A bomb disposal team has been dispatched to Scapa Flow after the discovery of an unexploded wartime torpedo.
The specialists from the Royal Navy were sent to the body of water in Orkney, which served as a major naval base during both world wars. HM Coastguard said the ordnance was found on the seabed during an underwater survey yesterday.
The discovery was made just a day after a series of commemorative events took place at Scapa Flow to mark the centenary of the scuttling of the German High Seas Fleet, which left 833 men killed.
On Friday, divers from the Royal Navy and the German Navy went underwater to lay wreaths at the site, where more than 50 German warships were deliberately sunk by their commander at the end of the Second World War so as to prevent them being divided up amongst Allied forces.
In the wake of the weekend discovery, a military explosives ordnance disposal team was dispatched from Glasgow. The group is expected to carry out an assessment to make the device safe.
An exclusion zone has been set up in the area, with warning signs erected urging people to stay at least 500 metres away from the waters between Hoy and Cava.
Kaimes Beasley, duty controller for HM Coastguard said: "With weather in the area likely to be good, it's more than possible that dive charter boats will want to go there, but our strong advice is to keep away."
Scapa Flow is one of Scotland’s most popular dive sites, thanks to the number of British and German wartime relics lying on the seabed.
It is not the first time that a torpedo has been discovered in the area. Three years ago, Royal Navy bomb disposal experts were sent to detonate an ordinance thought to have been fired at HMS Royal Oak by a German U-boat in 1939. A total of 833 men were killed in the naval disaster.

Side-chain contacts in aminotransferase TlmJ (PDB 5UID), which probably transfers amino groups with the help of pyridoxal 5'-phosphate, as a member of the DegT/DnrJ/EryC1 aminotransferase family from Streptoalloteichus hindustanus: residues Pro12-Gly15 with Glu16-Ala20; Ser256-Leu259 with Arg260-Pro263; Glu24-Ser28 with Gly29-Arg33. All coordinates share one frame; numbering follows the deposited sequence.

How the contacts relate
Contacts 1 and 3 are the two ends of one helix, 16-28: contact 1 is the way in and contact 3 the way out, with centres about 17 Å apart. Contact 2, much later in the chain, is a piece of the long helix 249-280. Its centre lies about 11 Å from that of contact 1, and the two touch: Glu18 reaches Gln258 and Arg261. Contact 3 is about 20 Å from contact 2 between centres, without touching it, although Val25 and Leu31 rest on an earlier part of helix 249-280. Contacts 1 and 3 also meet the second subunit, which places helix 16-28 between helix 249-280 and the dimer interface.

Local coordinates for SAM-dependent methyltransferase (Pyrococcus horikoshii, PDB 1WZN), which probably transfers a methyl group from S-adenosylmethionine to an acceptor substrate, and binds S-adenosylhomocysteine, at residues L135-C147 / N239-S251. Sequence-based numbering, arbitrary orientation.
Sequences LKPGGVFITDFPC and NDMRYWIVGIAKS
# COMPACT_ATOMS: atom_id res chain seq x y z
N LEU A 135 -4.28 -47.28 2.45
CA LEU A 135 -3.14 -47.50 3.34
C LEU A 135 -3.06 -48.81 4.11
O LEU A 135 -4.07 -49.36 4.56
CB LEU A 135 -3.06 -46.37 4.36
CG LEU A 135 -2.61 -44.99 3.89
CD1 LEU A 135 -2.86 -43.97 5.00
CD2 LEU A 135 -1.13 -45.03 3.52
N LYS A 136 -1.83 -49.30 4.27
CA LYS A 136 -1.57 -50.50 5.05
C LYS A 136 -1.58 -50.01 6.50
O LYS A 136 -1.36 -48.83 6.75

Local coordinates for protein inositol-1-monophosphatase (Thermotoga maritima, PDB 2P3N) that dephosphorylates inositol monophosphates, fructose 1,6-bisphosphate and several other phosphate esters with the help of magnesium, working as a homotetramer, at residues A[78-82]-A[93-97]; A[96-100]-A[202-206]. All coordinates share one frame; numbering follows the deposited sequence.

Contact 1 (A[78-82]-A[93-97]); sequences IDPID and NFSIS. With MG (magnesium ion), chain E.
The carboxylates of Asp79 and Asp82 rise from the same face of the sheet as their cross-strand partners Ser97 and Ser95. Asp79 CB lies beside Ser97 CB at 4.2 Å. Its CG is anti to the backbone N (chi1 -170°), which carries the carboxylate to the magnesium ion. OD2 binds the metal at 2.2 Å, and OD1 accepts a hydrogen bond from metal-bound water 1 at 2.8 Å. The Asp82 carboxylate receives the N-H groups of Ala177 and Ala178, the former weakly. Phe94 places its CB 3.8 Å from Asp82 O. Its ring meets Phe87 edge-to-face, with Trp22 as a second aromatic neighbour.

During the initial detonation, a section of the bomb containing its own explosive charge broke free and appeared on the surface of the water.
However, the Royal Navy team carried out a second controlled explosion to destroy it.
The German High Seas Fleet was interned in Scapa Flow following Armistice in November 1918 while negotiations for the Treaty of Versailles were ongoing.
Rear Admiral Ludwig von Reuter was in command of the 74 vessels - viewed as a threat to the UK's dominance at sea - but had not been informed of a last-minute extension to finalise details of the deal.
He did not want the assets shared among foreign powers without the German government's consent and was struggling with a mutinous, embarrassed and increasingly bored crew.
With the previous deadline for a treaty passed, he issued an order to scuttle the ships.
The admiral was made a prisoner of war but his act of defiance was celebrated in Germany.